Results
The FPN1-8GG genotype was overrepresented in the whole MS population (OR=4.38; 95%CI, 1.89-10.1; P<0.0001) and a similar risk was found among patients with progressive forms. Conversely, the HEPC -582GG genotype was overrepresented only in progressive forms (OR=2.53; 95%CI, 1.34-4.78; P=0.006) so that SP and PP versus RR yielded significant outputs (P=0.009). For almost all SNPs, MS disability score (EDSS), severity score (MSSS), as well as progression index (PI) showed a significant increase when comparing homozygotes versus individuals carrying other genotypes: HEPC -582GG (EDSS, 4.24±2.87 vs 2.78±2.1; P=0.003; MSSS, 5.6±3.06 vs 3.79±2.6; P=0.001); FPN1-8GG (PI, 1.11±2.01 vs 0.6±1.31; P=0.01; MSSS, 5.08±2.98 vs 3.85±2.8; P=0.01); HFE 63DD (PI, 1.63±2.6 vs 0.6±0.86; P=0.009). Finally, HEPC -582G-carriers had a significantly higher chance to switch into the progressive form (HR=3.55; 1.83-6.84; log-rank P=0.00006).
Conclusions
Polymorphisms in the genes coding for iron binding and transporting proteins, in the presence of local iron overload, might be responsible for suboptimal iron handling. This might account for the significant variability peculiar to MS phenotypes, particularly affecting MS risk and progression paving the way for personalized pharmacogenetic applications in the clinical practice.
doi:10.1186/1471-2350-13-70
PMCID: PMC3490944  PMID: 22883388
3.  Genetic Association and Altered Gene Expression of Mir-155 in Multiple Sclerosis Patients 
Multiple sclerosis (MS) is a complex autoimmune disease of the central nervous system characterized by chronic inflammation, demyelination, and axonal damage. As microRNA (miRNA)-dependent alterations in gene expression in hematopoietic cells are critical for mounting an appropriate immune response, miRNA deregulation may result in defects in immune tolerance. In this frame, we sought to explore the possible involvement of miRNAs in MS pathogenesis by monitoring the differential expression of 22 immunity-related miRNAs in peripheral blood mononuclear cells of MS patients and healthy controls, by using a microbead-based technology. Three miRNAs resulted >2 folds up-regulated in MS vs controls, whereas none resulted down-regulated. Interestingly, the most up-regulated miRNA (mir-155; fold change = 3.30; P = 0.013) was previously reported to be up-regulated also in MS brain lesions. Mir-155 up-regulation was confirmed by qPCR experiments. The role of mir-155 in MS susceptibility was also investigated by genotyping four single nucleotide polymorphisms (SNPs) mapping in the mir-155 genomic region. A haplotype of three SNPs, corresponding to a 12-kb region encompassing the last exon of BIC (the B-cell Integration Cluster non-coding RNA, from which mir-155 is processed), resulted associated with the disease status (P = 0.035; OR = 1.36, 95% CI = 1.05–1.77), suggesting that this locus strongly deserves further investigations.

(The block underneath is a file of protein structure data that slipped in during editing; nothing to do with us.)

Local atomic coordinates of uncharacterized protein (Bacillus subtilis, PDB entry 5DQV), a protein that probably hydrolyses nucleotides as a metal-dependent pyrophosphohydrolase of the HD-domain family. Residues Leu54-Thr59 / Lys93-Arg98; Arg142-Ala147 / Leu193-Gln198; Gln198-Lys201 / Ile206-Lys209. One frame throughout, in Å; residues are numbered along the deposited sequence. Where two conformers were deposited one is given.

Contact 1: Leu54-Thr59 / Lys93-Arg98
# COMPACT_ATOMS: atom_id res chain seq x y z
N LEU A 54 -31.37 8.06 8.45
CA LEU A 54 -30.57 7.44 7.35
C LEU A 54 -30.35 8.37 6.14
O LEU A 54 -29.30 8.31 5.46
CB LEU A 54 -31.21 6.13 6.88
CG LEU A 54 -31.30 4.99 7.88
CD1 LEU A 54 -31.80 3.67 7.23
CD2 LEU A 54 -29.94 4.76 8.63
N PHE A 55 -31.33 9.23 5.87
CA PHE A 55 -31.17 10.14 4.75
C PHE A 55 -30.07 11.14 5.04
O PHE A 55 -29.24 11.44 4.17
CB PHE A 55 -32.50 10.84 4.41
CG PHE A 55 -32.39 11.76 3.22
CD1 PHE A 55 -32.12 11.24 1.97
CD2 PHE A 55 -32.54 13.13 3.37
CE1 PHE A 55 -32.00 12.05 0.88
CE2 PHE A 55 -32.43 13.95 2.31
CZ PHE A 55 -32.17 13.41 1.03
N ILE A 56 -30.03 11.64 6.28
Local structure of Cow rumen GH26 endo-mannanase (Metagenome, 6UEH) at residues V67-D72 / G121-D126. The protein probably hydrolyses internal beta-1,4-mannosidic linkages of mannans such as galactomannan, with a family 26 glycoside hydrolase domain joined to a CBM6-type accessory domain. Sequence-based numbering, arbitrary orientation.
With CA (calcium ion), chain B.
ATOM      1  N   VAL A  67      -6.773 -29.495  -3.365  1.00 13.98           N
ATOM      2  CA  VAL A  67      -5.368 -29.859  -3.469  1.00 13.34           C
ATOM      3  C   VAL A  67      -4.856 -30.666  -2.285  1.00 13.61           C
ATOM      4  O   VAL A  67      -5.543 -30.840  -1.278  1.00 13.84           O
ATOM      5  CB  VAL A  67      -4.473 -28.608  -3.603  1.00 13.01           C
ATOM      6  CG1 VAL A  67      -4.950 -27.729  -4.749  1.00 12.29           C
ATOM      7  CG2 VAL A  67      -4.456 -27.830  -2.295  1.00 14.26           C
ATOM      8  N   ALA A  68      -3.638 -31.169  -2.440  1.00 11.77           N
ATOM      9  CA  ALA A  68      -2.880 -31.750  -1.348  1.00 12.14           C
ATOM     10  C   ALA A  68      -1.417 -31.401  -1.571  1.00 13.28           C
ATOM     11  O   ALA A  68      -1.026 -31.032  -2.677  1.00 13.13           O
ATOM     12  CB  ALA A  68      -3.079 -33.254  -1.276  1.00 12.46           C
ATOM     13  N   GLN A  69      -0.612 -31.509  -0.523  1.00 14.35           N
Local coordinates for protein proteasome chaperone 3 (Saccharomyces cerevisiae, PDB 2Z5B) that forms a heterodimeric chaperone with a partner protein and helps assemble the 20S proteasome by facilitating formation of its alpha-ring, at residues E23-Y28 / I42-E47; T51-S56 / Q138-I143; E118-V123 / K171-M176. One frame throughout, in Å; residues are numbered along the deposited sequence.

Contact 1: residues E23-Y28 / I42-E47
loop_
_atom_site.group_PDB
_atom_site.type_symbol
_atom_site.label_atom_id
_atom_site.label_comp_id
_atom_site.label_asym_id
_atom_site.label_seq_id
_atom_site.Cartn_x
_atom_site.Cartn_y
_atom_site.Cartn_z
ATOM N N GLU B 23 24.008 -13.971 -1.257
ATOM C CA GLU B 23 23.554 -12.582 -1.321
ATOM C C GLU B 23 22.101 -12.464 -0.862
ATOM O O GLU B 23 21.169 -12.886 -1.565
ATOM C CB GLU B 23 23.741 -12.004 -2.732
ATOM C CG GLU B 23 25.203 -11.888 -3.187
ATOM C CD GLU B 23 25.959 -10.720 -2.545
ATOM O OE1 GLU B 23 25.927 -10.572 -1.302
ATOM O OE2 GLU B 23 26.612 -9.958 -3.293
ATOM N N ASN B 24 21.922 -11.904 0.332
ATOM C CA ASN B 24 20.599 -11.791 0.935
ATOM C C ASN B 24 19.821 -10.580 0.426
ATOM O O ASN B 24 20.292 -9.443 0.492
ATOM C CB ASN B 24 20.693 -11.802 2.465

doi:10.3390/ijms12128695
PMCID: PMC3257096  PMID: 22272099
multiple sclerosis; miRNA; expression profile; mir-155; association analysis

Results 1-3 (3)